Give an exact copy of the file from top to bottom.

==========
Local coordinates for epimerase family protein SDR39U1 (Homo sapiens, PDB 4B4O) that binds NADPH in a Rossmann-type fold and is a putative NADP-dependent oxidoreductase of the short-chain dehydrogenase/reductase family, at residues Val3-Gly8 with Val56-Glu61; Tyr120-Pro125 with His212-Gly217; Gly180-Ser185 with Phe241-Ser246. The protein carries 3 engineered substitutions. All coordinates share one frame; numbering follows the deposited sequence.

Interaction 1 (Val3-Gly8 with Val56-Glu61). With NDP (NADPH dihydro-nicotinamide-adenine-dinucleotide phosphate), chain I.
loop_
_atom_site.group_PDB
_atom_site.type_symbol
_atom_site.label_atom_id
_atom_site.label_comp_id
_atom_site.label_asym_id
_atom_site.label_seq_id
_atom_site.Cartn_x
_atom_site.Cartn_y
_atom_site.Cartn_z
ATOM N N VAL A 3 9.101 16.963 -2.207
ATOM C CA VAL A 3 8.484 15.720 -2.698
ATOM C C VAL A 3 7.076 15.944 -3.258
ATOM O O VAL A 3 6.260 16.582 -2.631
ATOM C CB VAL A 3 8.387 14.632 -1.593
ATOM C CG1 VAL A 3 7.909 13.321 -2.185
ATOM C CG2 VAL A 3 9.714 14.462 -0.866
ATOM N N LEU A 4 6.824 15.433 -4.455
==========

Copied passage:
Local coordinates for epimerase family protein SDR39U1 (Homo sapiens, PDB 4B4O) that binds NADPH in a Rossmann-type fold and is a putative NADP-dependent oxidoreductase of the short-chain dehydrogenase/reductase family, at residues Val3-Gly8 with Val56-Glu61; Tyr120-Pro125 with His212-Gly217; Gly180-Ser185 with Phe241-Ser246. The protein carries 3 engineered substitutions. All coordinates share one frame; numbering follows the deposited sequence.

Interaction 1 (Val3-Gly8 with Val56-Glu61). With NDP (NADPH dihydro-nicotinamide-adenine-dinucleotide phosphate), chain I.
loop_
_atom_site.group_PDB
_atom_site.type_symbol
_atom_site.label_atom_id
_atom_site.label_comp_id
_atom_site.label_asym_id
_atom_site.label_seq_id
_atom_site.Cartn_x
_atom_site.Cartn_y
_atom_site.Cartn_z
ATOM N N VAL A 3 9.101 16.963 -2.207
ATOM C CA VAL A 3 8.484 15.720 -2.698
ATOM C C VAL A 3 7.076 15.944 -3.258
ATOM O O VAL A 3 6.260 16.582 -2.631
ATOM C CB VAL A 3 8.387 14.632 -1.593
ATOM C CG1 VAL A 3 7.909 13.321 -2.185
ATOM C CG2 VAL A 3 9.714 14.462 -0.866
ATOM N N LEU A 4 6.824 15.433 -4.455